Olden Time - Chapter
Transcribed by Arlene Goodwin. From the book entitled, "Ye Olden Time, as compiled from the Coxsackie News of 1889" written by Robert Henry Van Bergen, together with notations by Rev. Delber W. Clark, and edited by Francis A. Hallenbeck, 1935
How Coxsackie Was to Have Been the County Seat, and How it Wasn’t—Personal Reminiscences.
When we commenced a series of old-time articles more than a year ago, we had very confident expectation that some abler pen, with perhaps better sources of information and fuller knowledge of the subject matter of these writings, might come to aid in a field of labor, surely very full of pleasant and interesting reminiscences. We know that the recollections of some of our fellow citizens are fuller and clearer than our own, and for that reason, in recalling "the olden times of Coxsackie", the result of their labors would have been perhaps more valuable and interesting, but in this we are disappointed.
Our articles hereafter will be personal reminiscences mainly, which, although limited to space of about 60 years, will be largely supplemented by a copious mass of traditional matter; and here let me say once for all, that although we have been sharply criticised for some statements made in former articles, which were entirely undeserved and uncalled for, we will continue in our personal accounts hereafter to record only what is well known to our older citizens, even although by so doing, we may come in contact here and there with some one’s pride of ancestry, someone’s self constituted claims to social position, founded mainly on the Almighty dollar. Our position in regard, curtly and shortly defined, will respect no man the more on account of the dollar, nor regard him any less on account thereof.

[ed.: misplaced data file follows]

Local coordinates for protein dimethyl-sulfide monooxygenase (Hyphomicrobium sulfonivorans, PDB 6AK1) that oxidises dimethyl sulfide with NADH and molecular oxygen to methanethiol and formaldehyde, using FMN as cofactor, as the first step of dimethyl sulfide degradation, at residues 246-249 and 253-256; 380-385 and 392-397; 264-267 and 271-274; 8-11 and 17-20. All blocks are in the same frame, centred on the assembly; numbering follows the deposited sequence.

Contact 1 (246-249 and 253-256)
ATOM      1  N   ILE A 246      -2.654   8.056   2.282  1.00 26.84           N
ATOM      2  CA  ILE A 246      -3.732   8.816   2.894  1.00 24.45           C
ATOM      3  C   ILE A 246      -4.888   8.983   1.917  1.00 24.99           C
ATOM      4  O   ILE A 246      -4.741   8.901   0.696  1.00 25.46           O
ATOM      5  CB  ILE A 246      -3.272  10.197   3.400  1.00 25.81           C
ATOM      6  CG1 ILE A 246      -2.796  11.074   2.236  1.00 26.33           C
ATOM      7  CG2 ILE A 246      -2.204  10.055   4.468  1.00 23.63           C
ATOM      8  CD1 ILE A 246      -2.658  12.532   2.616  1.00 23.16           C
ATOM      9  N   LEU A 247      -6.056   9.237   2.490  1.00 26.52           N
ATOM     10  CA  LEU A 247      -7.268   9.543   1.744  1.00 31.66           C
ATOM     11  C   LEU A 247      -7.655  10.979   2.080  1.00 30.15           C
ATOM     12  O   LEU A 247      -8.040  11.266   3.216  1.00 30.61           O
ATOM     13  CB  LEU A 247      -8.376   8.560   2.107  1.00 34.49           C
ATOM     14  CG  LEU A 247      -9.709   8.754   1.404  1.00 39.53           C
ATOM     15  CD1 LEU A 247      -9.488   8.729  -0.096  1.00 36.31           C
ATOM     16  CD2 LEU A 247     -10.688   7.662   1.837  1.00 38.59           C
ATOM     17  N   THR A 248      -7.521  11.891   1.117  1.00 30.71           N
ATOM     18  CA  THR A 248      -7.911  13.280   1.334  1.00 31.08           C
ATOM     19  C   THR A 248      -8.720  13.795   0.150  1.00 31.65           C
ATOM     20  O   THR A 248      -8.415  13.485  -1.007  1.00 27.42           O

The successful efforts of our Board of Trade to introduce a new enterprise into our city, thereby infusing so far, new life and importance, and adding that much to the city’s growth, recall two prominent events which occurred in this town well onto a hundred yeas ago. I refer to the erection of the county buildings, the court house, the jail, the clerk’s office the alms house and the establishment of a botanical garden. It seems that Greene County was erected in the year 1800, taken from Albany County.
It then became necessary, of course, for Green County to select a site for the erection of the county buildings. Commissioners were selected by State authority to look over the boundaries of the new county for that purpose, and after a careful and diligent reconnoisance along the river, they finally chose Coxsackie, as on the whole presenting some advantage not found elsewhere, for the county buildings.
It became thereupon necessary to consult with the inhabitants of the town to obtain their views as to the locality of the buildings and at the same time ascertain in a general way, as nearly as might be, what aid and assistance, pecuniary or otherwise, might be volunteered, expected or offered by the people in aid of the enterprise.